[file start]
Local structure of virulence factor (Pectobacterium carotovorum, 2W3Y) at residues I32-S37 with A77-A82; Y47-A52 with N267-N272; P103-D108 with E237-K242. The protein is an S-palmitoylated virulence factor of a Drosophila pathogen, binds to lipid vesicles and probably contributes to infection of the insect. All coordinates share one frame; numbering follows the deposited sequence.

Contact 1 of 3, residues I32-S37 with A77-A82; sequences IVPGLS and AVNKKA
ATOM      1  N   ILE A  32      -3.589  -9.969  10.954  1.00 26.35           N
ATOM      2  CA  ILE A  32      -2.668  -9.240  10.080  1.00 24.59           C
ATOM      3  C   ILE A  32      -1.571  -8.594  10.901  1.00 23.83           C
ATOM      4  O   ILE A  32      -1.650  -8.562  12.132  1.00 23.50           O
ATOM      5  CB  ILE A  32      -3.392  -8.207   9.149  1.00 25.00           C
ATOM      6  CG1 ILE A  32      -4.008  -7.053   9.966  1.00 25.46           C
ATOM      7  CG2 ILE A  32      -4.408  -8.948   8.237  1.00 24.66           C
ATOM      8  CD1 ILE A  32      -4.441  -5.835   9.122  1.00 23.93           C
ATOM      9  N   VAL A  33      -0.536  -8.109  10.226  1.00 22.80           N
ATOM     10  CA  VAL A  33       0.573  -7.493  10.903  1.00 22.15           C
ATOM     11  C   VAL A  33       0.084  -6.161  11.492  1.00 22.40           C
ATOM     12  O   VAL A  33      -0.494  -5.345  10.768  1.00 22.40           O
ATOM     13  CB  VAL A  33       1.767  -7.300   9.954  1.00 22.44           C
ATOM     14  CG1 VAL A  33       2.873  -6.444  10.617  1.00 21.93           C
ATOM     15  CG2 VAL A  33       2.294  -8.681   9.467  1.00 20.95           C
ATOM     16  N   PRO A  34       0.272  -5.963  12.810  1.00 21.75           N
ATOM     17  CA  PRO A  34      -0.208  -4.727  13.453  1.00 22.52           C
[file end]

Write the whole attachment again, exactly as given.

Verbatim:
Local structure of virulence factor (Pectobacterium carotovorum, 2W3Y) at residues I32-S37 with A77-A82; Y47-A52 with N267-N272; P103-D108 with E237-K242. The protein is an S-palmitoylated virulence factor of a Drosophila pathogen, binds to lipid vesicles and probably contributes to infection of the insect. All coordinates share one frame; numbering follows the deposited sequence.

Contact 1 of 3, residues I32-S37 with A77-A82; sequences IVPGLS and AVNKKA
ATOM      1  N   ILE A  32      -3.589  -9.969  10.954  1.00 26.35           N
ATOM      2  CA  ILE A  32      -2.668  -9.240  10.080  1.00 24.59           C
ATOM      3  C   ILE A  32      -1.571  -8.594  10.901  1.00 23.83           C
ATOM      4  O   ILE A  32      -1.650  -8.562  12.132  1.00 23.50           O
ATOM      5  CB  ILE A  32      -3.392  -8.207   9.149  1.00 25.00           C
ATOM      6  CG1 ILE A  32      -4.008  -7.053   9.966  1.00 25.46           C
ATOM      7  CG2 ILE A  32      -4.408  -8.948   8.237  1.00 24.66           C
ATOM      8  CD1 ILE A  32      -4.441  -5.835   9.122  1.00 23.93           C
ATOM      9  N   VAL A  33      -0.536  -8.109  10.226  1.00 22.80           N
ATOM     10  CA  VAL A  33       0.573  -7.493  10.903  1.00 22.15           C
ATOM     11  C   VAL A  33       0.084  -6.161  11.492  1.00 22.40           C
ATOM     12  O   VAL A  33      -0.494  -5.345  10.768  1.00 22.40           O
ATOM     13  CB  VAL A  33       1.767  -7.300   9.954  1.00 22.44           C
ATOM     14  CG1 VAL A  33       2.873  -6.444  10.617  1.00 21.93           C
ATOM     15  CG2 VAL A  33       2.294  -8.681   9.467  1.00 20.95           C
ATOM     16  N   PRO A  34       0.272  -5.963  12.810  1.00 21.75           N
ATOM     17  CA  PRO A  34      -0.208  -4.727  13.453  1.00 22.52           C